The good news is that the majority of school leavers don’t know exactly what path they want to take immediately after finishing their studies, so if you only have a vague notion (or no idea at all) this is totally normal, and totally fine.

Upskilled has released a guide called How to Ace High School and What to Do After which outlines many topics such as apprenticeships and trades; further study at university or vocational education and training; how to ‘earn and learn’; and other ways to explore the options open to you.

“There’s a range of financial help options for the many paths of further education if you’re eligible which makes further education a good option over travelling or taking a year off,” explains the guide. “When considering a course, think about what you’re going to get out of it and make sure it’s relevant to your dream career or goals.”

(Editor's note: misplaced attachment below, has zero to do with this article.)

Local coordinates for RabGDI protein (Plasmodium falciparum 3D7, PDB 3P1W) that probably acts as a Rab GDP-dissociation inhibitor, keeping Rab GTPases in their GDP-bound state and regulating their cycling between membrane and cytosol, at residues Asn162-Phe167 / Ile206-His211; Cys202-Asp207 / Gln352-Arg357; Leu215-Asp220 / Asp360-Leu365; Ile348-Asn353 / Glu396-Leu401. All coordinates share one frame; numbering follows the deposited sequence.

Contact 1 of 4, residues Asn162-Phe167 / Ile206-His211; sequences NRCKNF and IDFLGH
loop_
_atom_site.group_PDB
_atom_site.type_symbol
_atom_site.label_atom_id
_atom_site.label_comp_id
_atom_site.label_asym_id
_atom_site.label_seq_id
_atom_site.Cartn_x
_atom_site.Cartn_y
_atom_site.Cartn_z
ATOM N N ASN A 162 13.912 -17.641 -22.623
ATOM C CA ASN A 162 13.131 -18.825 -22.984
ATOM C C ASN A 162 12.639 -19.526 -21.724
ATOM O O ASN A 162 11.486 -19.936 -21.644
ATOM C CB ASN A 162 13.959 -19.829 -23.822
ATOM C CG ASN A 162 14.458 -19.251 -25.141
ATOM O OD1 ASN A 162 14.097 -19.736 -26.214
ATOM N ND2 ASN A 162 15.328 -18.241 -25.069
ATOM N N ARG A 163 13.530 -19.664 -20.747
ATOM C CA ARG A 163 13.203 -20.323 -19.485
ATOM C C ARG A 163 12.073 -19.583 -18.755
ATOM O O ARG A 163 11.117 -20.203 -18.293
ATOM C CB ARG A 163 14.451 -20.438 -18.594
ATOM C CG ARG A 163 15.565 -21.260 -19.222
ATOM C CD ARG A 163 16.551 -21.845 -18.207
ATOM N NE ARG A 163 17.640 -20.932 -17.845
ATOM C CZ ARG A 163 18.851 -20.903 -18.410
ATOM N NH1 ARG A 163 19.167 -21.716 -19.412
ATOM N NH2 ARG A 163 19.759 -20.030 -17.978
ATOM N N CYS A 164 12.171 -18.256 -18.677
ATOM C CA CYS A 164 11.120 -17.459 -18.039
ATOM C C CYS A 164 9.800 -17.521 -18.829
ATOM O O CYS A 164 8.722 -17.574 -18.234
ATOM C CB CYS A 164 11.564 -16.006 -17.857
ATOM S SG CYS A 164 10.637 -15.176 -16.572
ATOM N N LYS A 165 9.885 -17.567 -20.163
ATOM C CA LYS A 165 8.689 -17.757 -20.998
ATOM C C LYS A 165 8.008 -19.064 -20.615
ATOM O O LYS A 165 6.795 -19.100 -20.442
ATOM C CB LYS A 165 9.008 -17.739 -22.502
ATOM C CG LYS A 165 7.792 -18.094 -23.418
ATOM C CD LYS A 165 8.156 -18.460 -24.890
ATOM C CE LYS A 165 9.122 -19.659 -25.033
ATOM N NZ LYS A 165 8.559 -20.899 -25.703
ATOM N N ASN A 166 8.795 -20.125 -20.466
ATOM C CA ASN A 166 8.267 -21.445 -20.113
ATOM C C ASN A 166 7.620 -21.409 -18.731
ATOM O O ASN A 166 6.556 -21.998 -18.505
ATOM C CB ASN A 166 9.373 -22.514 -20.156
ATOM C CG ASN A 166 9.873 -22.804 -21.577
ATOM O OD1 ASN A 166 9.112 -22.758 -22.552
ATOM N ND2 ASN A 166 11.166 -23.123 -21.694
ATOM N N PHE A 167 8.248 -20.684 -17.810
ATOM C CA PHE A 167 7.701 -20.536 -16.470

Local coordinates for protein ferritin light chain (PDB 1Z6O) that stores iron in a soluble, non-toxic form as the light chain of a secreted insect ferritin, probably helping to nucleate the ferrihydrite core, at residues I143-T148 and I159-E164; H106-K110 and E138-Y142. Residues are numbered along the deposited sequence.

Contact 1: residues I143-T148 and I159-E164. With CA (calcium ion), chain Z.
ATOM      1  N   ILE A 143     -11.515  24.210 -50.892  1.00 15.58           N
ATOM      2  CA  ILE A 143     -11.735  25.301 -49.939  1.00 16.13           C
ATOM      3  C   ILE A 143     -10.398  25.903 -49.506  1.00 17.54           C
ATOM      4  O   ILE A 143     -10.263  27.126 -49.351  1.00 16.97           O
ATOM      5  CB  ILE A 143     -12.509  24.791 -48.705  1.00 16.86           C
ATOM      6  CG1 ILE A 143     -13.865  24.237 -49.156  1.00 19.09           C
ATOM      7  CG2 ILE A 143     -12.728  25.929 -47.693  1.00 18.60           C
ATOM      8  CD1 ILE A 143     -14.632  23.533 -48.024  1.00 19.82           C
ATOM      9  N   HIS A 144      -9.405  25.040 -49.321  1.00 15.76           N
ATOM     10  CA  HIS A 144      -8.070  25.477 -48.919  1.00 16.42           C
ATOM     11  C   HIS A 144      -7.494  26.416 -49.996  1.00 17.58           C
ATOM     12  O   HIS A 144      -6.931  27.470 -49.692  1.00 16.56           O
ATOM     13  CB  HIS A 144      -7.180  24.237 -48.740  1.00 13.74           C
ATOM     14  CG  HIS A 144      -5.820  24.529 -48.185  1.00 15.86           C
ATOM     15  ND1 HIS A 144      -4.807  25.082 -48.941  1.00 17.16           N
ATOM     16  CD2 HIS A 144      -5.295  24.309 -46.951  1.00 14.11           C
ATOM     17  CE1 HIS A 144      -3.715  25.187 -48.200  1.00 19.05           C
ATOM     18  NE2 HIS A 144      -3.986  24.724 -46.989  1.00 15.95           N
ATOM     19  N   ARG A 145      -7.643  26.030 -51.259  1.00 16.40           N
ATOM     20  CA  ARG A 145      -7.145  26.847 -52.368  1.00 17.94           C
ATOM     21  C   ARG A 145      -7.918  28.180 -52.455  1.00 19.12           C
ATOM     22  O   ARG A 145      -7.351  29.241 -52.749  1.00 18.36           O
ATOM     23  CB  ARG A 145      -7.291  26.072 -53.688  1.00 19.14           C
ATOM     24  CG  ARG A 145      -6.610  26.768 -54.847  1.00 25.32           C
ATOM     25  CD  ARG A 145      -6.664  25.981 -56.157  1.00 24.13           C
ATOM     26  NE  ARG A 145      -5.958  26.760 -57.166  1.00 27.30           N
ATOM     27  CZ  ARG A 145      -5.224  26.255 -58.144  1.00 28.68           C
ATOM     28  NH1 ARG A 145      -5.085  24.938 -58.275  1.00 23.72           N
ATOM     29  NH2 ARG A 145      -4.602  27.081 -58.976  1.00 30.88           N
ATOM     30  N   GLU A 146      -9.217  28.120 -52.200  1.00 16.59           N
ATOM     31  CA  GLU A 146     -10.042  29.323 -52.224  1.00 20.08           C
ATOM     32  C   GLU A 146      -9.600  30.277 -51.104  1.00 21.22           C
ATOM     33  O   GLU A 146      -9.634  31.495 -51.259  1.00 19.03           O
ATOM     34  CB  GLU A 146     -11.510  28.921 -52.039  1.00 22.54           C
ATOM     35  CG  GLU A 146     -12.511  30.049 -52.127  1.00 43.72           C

Get the right advice

blonde hair teenager in school uniform smiling

It’s important to reach out to your network to get the best advice, but take everything you learn with a grain of salt and look critically at what people are telling you. Just because your mum thinks you should go to law school doesn’t mean it’s the best option for you and just because your father thinks you should move straight into an internship doesn’t mean that’s what you have to do.

The best news is that pretty much any decision you make can ultimately be reversed if it turns out to be the wrong path – so don’t worry! If you find yourself at university, studying the wrong thing, you can usually transfer your degree. If you enter into the workforce and hate it – you can always explore other options out there. Decisions are important, but remember – you’re whole life is still ahead of you.

Download the free High School Guide

If you’d like some information on how to get through your exams, how to prepare for a future career and how to critically assess further study options open to you, download the free Upskilled guide How to Ace High School and What to Do After.